Sunday, October 14, 2018

Measuring Precipitable Water in the Atmosphere

I learned that Forest Mims authored an article in the October 2011 (pages 1311 - 1319) issue of the Bulletin of the American Meteorological Society (BAMS). The article is on using an infrared thermometer to measure the total column of water vapor overhead (also known as preciptable water or PW). Since water vapor is a greenhouse gas, the more of it overhead, the warmer the sky temperature measured by the infrared thermometer.

So I decided last spring to try this out for myself with my Seek Reveal thermal imager and see what I get. If successful, then I could start recording the amount of water vapor overhead as part of my amatuer science activities. I could also experiment with measuring PW as changes in weather approached.

The only problem I encountered was finding a website were I could get the current PW value. A little searching turned up the Unisys weather website ( If I select the Precipitable Water channel, I was given a map of PW values across the US like the one below.

Now, there's some interpretation to get the PW value for a location. So I expected some variation in the data just due to reading a chart. There's a second source of variation that I learned about more recently. That's that the data is only updated every 12 hours at around 7:45 AM and PM my time. So any measurements taken away from those times will not be accurate.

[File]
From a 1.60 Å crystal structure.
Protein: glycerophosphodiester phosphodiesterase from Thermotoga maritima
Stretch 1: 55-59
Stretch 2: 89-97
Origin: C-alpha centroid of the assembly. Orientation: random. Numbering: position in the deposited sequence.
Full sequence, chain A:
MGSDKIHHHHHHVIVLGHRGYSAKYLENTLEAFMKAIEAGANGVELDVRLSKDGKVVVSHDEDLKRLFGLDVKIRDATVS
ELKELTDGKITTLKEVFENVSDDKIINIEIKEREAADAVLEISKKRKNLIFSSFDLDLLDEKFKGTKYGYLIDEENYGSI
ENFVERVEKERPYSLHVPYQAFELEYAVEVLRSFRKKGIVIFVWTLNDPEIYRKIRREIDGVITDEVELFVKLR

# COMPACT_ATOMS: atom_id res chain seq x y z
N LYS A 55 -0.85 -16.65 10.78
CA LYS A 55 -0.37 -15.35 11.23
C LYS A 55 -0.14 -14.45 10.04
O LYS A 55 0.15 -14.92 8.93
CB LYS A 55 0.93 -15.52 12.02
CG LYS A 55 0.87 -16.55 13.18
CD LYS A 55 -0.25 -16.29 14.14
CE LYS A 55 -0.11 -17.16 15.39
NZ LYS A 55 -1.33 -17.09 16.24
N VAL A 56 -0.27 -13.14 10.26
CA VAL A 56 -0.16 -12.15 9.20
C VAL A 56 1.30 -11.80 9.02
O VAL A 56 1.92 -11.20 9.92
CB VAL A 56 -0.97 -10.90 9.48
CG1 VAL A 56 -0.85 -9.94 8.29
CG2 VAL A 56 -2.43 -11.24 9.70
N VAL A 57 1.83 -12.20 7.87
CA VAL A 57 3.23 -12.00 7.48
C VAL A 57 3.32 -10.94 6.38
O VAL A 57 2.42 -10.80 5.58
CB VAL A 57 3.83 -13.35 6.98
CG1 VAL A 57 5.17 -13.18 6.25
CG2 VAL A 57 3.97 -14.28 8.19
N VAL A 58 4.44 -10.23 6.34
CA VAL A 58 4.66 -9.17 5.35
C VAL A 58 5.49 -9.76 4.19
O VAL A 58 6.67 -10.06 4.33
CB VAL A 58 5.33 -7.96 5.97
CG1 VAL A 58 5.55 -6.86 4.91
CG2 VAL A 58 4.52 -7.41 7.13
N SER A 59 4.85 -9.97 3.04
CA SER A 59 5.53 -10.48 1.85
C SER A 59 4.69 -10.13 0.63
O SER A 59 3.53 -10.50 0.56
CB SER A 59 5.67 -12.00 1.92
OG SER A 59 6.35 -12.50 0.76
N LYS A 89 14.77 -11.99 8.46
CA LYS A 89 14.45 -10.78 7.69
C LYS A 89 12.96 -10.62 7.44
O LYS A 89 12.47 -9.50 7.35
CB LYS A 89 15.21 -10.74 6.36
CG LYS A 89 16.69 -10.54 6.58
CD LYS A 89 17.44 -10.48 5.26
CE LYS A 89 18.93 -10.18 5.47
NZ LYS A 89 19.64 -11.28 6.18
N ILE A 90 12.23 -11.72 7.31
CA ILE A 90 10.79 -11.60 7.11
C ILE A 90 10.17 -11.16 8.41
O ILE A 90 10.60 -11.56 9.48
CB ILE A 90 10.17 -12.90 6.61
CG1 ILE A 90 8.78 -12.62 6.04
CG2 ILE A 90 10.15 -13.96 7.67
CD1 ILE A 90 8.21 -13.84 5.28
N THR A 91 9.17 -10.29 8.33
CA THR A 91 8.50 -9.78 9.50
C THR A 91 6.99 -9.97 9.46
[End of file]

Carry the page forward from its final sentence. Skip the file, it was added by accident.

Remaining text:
I started collecting my data last April and changed my procedures to only record data at around 8:00 more recently. The data was loaded into a spreadsheet and graphed per the instructions in Mr. Mims' article. A best fit line that was exponential was added as a trendline and it's equation displayed on the chart. Below is what my raw data looks like.

The R-squared value or coefficient of regression of 58.7% was not as high as I hoped and it comes from the data points that are far away from the line of best fit. Since I know some of the variation comes from taking data at bad times, I decided to remove the outliers to see what I get. The edited data is displayed below.

The updated regression coefficient of 81.2% is much more acceptable. And the regression equation of PW = 1.1985*e^temp is not much different from the raw data equation.

This equation for inches of PW works for my Seek Reveal if the temperature is in units of degrees Fahrenheit. Other imagers will need to generate their own equation.

I plan to collect data for a year before I start using my imager to collect PW data. Then I plan to see how PW changes as rainy weather approaches.

Thanks Mr. Mims for letting know about your article.

No comments:

Post a Comment